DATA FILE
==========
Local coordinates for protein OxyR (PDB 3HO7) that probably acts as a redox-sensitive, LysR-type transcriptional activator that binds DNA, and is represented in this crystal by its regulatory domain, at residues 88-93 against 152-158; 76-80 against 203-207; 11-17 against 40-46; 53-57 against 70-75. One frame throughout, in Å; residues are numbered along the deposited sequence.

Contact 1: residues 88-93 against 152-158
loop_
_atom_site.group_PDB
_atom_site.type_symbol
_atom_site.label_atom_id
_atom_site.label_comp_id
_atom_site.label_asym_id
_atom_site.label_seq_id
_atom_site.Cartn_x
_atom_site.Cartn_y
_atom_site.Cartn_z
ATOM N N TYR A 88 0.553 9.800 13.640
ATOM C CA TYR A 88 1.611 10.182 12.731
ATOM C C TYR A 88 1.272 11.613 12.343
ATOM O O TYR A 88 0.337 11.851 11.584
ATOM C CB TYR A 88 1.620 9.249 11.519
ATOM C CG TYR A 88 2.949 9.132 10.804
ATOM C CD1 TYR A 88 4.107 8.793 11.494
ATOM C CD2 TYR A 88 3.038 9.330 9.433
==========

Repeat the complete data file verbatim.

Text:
Local coordinates for protein OxyR (PDB 3HO7) that probably acts as a redox-sensitive, LysR-type transcriptional activator that binds DNA, and is represented in this crystal by its regulatory domain, at residues 88-93 against 152-158; 76-80 against 203-207; 11-17 against 40-46; 53-57 against 70-75. One frame throughout, in Å; residues are numbered along the deposited sequence.

Contact 1: residues 88-93 against 152-158
loop_
_atom_site.group_PDB
_atom_site.type_symbol
_atom_site.label_atom_id
_atom_site.label_comp_id
_atom_site.label_asym_id
_atom_site.label_seq_id
_atom_site.Cartn_x
_atom_site.Cartn_y
_atom_site.Cartn_z
ATOM N N TYR A 88 0.553 9.800 13.640
ATOM C CA TYR A 88 1.611 10.182 12.731
ATOM C C TYR A 88 1.272 11.613 12.343
ATOM O O TYR A 88 0.337 11.851 11.584
ATOM C CB TYR A 88 1.620 9.249 11.519
ATOM C CG TYR A 88 2.949 9.132 10.804
ATOM C CD1 TYR A 88 4.107 8.793 11.494
ATOM C CD2 TYR A 88 3.038 9.330 9.433